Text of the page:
Pennsylvania businesses are now required to withhold and report on compensatory payments to non-employee Directors who do not reside in Pennsylvania (Non-Resident Directors).1 These changes went into effect on January 1, 2018.
Overview of Act 43 of 2017
New Withholding Obligations
Under Section 316.2 of the Tax Reform Act of 1971, as amended by Act 43 of 2017 (Act), Pennsylvania businesses must withhold taxes at the applicable income tax rate (currently 3.07 percent) on payments to a Non-Resident Director for services performed in Pennsylvania (PA source income). Withholding is optional, however, if the total amount of such payments is less than $5,000. The Act also provides that Pennsylvania businesses liable for the amount of any unpaid taxes that were not properly withheld. Accordingly, in situations where the total amount of payments to be made in a year is unclear, the Pennsylvania Department of Revenue (PADOR) encourages businesses to withhold taxes from all payments made to the Non-Resident Director.
New Form 1099-MISC Reporting Requirement
Under the Act, Pennsylvania businesses are also required to file with the PADOR a copy of the Federal Form 1099-MISC issued to a Non-Resident Director. In this regard, the copy of the Federal Form 1099-MISC filed with the PADOR must separately report the amount of Pennsylvania source income and related tax withholding in Boxes 16 through 18.
Confusion and Uncertainty (Sourcing Rules)
Serving in the capacity of a Director is viewed as an independent “business or profession,” and the net income therefrom is reported on a PA Schedule C. Unlike the apportionment rules applicable to non-resident employees, the net income from a business is required to be apportioned and allocated to Pennsylvania based on the taxpayer’s books and records. By making Pennsylvania businesses directly liable for failing to withhold taxes, the Act effectively places the burden on the payor to determine the proper amount of compensation to be apportioned to Pennsylvania.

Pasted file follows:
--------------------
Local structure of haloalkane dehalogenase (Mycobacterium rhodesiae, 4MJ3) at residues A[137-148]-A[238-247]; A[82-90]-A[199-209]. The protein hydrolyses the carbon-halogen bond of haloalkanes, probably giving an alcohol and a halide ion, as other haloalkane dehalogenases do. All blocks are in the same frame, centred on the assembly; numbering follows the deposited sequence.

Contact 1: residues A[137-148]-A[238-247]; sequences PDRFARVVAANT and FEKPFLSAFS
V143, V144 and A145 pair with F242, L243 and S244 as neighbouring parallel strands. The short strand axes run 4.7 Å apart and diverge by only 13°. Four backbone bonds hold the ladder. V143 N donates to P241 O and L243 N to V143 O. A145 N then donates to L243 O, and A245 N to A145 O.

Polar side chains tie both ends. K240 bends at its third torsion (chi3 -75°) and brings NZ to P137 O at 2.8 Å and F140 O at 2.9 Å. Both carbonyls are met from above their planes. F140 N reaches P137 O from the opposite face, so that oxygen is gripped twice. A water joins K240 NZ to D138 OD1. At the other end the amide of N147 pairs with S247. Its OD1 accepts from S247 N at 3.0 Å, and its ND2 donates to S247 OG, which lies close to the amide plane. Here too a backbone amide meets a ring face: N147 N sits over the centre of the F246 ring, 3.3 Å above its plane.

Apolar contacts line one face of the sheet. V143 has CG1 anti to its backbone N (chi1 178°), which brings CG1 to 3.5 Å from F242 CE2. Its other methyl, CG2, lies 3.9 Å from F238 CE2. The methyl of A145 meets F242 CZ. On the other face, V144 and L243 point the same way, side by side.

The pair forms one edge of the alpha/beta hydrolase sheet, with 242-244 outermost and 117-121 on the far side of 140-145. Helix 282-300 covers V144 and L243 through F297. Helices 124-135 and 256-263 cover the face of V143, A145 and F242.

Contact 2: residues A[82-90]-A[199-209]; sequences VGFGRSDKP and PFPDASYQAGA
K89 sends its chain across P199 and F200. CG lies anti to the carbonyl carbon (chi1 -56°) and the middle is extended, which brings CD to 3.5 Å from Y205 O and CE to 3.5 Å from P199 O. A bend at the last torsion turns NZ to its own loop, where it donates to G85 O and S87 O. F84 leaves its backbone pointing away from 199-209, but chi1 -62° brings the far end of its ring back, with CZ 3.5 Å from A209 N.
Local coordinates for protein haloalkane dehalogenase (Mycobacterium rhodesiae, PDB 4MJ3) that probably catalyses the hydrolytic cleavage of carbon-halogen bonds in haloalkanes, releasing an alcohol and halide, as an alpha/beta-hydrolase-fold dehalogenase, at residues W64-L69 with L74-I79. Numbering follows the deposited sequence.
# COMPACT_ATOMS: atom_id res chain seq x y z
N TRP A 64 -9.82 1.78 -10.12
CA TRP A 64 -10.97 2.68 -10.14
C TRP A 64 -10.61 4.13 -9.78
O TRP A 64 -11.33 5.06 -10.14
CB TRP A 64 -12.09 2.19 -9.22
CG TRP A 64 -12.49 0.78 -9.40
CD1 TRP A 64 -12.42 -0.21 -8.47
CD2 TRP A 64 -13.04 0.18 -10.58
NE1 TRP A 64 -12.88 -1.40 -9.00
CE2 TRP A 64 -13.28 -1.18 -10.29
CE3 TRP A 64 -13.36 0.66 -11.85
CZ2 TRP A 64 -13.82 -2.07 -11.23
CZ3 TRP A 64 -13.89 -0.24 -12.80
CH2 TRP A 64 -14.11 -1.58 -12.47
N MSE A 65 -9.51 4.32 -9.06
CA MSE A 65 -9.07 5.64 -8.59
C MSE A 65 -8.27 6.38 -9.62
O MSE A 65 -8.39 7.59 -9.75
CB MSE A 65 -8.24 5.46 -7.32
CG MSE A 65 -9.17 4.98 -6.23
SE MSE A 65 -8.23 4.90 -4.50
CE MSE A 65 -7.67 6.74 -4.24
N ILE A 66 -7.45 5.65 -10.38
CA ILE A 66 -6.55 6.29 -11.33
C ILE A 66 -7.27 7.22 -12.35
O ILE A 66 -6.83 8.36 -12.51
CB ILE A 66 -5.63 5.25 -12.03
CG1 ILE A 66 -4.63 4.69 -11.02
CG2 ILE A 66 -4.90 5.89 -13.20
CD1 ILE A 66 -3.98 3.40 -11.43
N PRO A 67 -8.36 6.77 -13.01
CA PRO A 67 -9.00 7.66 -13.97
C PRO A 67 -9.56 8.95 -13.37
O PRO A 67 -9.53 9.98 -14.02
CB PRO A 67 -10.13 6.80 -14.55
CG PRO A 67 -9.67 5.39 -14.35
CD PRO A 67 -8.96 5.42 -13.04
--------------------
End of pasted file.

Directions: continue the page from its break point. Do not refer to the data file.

Moreover, Directors frequently receive numerous forms of compensation, including meeting fees, retainer fees, committee & chair fees, stock options, RSUs and deferred compensation. Most businesses, however, do not currently maintain adequate records by which to properly apportion such income, particularly if the compensation is earned over one or more Board years. Accordingly, Pennsylvania businesses may find themselves in the untenable position of either over-withholding, or potentially being liable for unpaid Pennsylvania income taxes, interest and penalties.
The PADOR is currently in the process of drafting guidance to address the uncertainties raised by this new law. It is unclear, however, whether this guidance will provide any clarity as to the manner in which businesses should withhold on the various types of compensation paid to a Non-Resident Director.
Delayed Effective Date/Attempts to Repeal
In light of the uncertainties caused by the Act, the Pennsylvania Institute of Certified Public Accountants (PICPA) has asked the PADOR to delay the effective date of the withholding obligation until January 1, 2019. Recent legislation has also been introduced to repeal this withholding requirement in its entirety. It is not clear at this time whether either of these measures will be successful.
Action Items – It’s Not Too Late
Pennsylvania Voluntary Disclosure Program
While the obligation to withhold on payments made to Non-Resident Directors is new for 2018, the obligation of a Non-Resident Director to report and pay income tax on PA source income is not new. If a Non-Resident Director has failed to file a non-resident return in one or more prior years, the statute of limitations for collecting unpaid taxes for such year will remain open. In this situation, the Non-Resident Director should consider participating in Pennsylvania’s Voluntary Disclosure Program.
Review Existing Directors’ Compensation Policy
Existing compensation policies should be reviewed to determine whether any changes can be made in order to segregate PA source income. For example, if Directors are paid a single retainer fee that is intended to cover all of their duties, consideration should be given to establishing one or more separate fees covering separate duties in order to segregate such income from PA source income, particularly if the Non-Resident Director performs a significant portion of his or her duties outside of Pennsylvania on non-meeting days.
Establish Withholding Procedures
Pennsylvania businesses must act quickly to establish procedures by which to comply with the Act’s withholding obligations. In light of the various forms of compensation provided to Non-Resident Directors, a one-size-fits-all approach is not likely to work in all situations. Rather, a concerted effort should be made to properly identify and withhold on PA source income (unless the business is certain the total PA source income will be less than $5,000).
1 While this advisory focuses principally on payments to Non-Resident Directors, the new withholding and reporting requirements also apply to compensatory payments made to non-resident individuals who serve as independent contractors in other capacities (e.g., consultants and advisors), as well as compensatory payments made to single member LLCs with a non-resident member.